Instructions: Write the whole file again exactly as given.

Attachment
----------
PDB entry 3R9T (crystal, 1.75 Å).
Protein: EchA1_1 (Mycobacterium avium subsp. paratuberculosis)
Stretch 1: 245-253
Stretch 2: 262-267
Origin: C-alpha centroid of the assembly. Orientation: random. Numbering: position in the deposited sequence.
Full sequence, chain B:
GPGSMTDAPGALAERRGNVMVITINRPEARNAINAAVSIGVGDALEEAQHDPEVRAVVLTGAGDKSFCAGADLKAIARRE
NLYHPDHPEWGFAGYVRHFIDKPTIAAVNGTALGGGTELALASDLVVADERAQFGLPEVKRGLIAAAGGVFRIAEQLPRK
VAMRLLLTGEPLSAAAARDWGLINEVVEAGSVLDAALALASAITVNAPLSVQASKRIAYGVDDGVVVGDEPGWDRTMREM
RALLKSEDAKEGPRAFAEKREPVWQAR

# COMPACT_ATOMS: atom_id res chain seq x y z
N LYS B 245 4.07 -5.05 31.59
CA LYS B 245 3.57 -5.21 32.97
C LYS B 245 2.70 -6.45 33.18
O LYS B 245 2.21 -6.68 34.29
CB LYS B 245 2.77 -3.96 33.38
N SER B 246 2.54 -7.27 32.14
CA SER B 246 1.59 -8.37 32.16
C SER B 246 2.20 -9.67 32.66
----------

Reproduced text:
PDB entry 3R9T (crystal, 1.75 Å).
Protein: EchA1_1 (Mycobacterium avium subsp. paratuberculosis)
Stretch 1: 245-253
Stretch 2: 262-267
Origin: C-alpha centroid of the assembly. Orientation: random. Numbering: position in the deposited sequence.
Full sequence, chain B:
GPGSMTDAPGALAERRGNVMVITINRPEARNAINAAVSIGVGDALEEAQHDPEVRAVVLTGAGDKSFCAGADLKAIARRE
NLYHPDHPEWGFAGYVRHFIDKPTIAAVNGTALGGGTELALASDLVVADERAQFGLPEVKRGLIAAAGGVFRIAEQLPRK
VAMRLLLTGEPLSAAAARDWGLINEVVEAGSVLDAALALASAITVNAPLSVQASKRIAYGVDDGVVVGDEPGWDRTMREM
RALLKSEDAKEGPRAFAEKREPVWQAR

# COMPACT_ATOMS: atom_id res chain seq x y z
N LYS B 245 4.07 -5.05 31.59
CA LYS B 245 3.57 -5.21 32.97
C LYS B 245 2.70 -6.45 33.18
O LYS B 245 2.21 -6.68 34.29
CB LYS B 245 2.77 -3.96 33.38
N SER B 246 2.54 -7.27 32.14
CA SER B 246 1.59 -8.37 32.16
C SER B 246 2.20 -9.67 32.66